When Tony O’Riordan SJ, Parish Priest of Moyross in Co Limerick, went public about the serious impact the withdrawal of a teaching post would have on children in the local primary school he did not expect the warm and generous response he received most particularly from the parishioners of the Church of the Assumption in Dalkey.
On reading about the plight of the school in one of the most deprived areas of Ireland, the local Dalkey Parish Council decided to invite Tony and school principal Tiernan O’Neill up to Dublin to speak to parishioners about the school children, their needs and the work being done there. A special collection for the school then took place after the mass.
Tiernan O’Neill told the congregation that as he drove up from Limerick he thought of his wife who was soon to give birth to their first child. He said he had great hopes for the child and knew he would be able to give it the very best he could. He also thought about the children in Moyross and contrasted their life with what he knew would be the path for his child. For the children in Moyross, educational disadvantage because of poverty, addiction, crime and many other factor beyond their control, is the norm.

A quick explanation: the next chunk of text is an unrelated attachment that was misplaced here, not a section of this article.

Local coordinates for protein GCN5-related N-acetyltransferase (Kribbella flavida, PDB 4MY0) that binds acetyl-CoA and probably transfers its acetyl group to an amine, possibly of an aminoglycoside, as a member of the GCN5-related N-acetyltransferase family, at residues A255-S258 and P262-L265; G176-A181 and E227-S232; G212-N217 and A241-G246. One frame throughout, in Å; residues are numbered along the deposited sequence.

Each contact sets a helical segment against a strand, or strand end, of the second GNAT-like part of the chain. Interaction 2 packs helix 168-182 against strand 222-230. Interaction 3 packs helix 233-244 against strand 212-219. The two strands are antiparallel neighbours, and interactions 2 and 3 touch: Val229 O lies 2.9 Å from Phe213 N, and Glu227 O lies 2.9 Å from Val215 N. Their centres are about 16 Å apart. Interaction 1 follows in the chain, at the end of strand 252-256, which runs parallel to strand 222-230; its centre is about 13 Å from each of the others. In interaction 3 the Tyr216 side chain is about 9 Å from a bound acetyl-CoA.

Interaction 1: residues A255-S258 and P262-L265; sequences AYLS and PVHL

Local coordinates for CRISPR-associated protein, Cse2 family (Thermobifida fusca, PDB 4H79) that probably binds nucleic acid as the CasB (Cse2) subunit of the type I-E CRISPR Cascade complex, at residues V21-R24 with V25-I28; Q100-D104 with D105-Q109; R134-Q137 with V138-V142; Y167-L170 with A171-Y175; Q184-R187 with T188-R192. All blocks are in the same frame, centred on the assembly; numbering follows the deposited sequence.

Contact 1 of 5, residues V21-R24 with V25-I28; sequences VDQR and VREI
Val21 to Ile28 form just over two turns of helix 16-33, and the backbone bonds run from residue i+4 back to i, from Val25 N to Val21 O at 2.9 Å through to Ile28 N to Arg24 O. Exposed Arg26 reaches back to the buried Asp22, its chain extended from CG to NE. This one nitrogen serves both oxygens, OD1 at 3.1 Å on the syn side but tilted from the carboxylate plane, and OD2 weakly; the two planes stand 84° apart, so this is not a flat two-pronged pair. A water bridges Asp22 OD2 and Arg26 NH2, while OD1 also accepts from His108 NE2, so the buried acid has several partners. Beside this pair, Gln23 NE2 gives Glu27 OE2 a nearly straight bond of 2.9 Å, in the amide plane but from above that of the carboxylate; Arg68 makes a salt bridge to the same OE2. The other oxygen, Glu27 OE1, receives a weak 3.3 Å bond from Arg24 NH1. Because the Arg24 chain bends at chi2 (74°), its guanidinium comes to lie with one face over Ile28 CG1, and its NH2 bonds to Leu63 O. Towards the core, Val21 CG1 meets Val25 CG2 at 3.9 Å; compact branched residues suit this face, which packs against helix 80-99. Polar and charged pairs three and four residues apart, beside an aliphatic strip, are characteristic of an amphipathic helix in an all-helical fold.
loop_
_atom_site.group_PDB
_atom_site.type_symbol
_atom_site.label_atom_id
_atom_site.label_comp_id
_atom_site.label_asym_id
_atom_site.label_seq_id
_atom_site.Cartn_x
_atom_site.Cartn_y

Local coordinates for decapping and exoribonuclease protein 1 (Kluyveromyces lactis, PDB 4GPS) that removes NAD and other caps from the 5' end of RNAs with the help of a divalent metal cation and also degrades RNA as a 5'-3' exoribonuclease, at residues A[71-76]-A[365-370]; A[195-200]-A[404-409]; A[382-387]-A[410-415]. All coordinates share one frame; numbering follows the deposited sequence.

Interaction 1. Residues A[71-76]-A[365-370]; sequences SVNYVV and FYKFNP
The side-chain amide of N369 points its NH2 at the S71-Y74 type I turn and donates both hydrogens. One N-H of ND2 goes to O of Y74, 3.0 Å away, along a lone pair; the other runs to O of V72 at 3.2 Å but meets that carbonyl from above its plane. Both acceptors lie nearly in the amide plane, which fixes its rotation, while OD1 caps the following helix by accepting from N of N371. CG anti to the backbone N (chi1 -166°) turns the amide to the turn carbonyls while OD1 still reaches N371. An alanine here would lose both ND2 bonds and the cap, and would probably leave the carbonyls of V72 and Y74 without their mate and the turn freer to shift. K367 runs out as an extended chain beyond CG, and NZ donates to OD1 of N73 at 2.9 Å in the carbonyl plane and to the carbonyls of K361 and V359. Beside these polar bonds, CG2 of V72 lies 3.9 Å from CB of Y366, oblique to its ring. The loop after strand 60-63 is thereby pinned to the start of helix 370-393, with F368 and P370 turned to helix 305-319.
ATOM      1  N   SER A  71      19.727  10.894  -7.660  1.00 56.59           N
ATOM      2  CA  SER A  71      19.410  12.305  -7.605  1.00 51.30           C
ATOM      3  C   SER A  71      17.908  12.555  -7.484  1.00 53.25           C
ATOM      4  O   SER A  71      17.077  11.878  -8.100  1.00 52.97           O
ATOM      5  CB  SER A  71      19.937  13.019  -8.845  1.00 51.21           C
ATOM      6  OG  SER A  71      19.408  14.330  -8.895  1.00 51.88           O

He told the story of one eight year old who boy who was so disturbed and out of control that he became violent and ended up punching his mother and breaking her jaw. The state’s response was to say he needed to be put away in special facilities which would cost over €80,000 annually. The school however had a woodwork programme involving the building of rowing boats and Tiernan knew the young boy would really benefit from this special subject. He held out and the boy started on the project. His behaviour was transformed and he became a model student and when educationally assessed was found to be now in the top two percentile of kids in the country.
But the main point of the story was that the school needed €12,000 a year to run this special programme and had to struggle to raise the funds for it from private donations yet the state was prepared to pay six times that to place the young boy somewhere he didn’t need to be.
Tony O’Riordan said he was really moved at the sense of community in the truly Christian sense of the word, shown by the people of Dalkey to the people of Moyross. He said it was a living out of the gospel values that were often only paid lip service. He thanked them for their support in wanting to hear from the people of Moyross and for their generosity in contributing practically to help the school and the children break the cycle of poverty and educational disadvantage.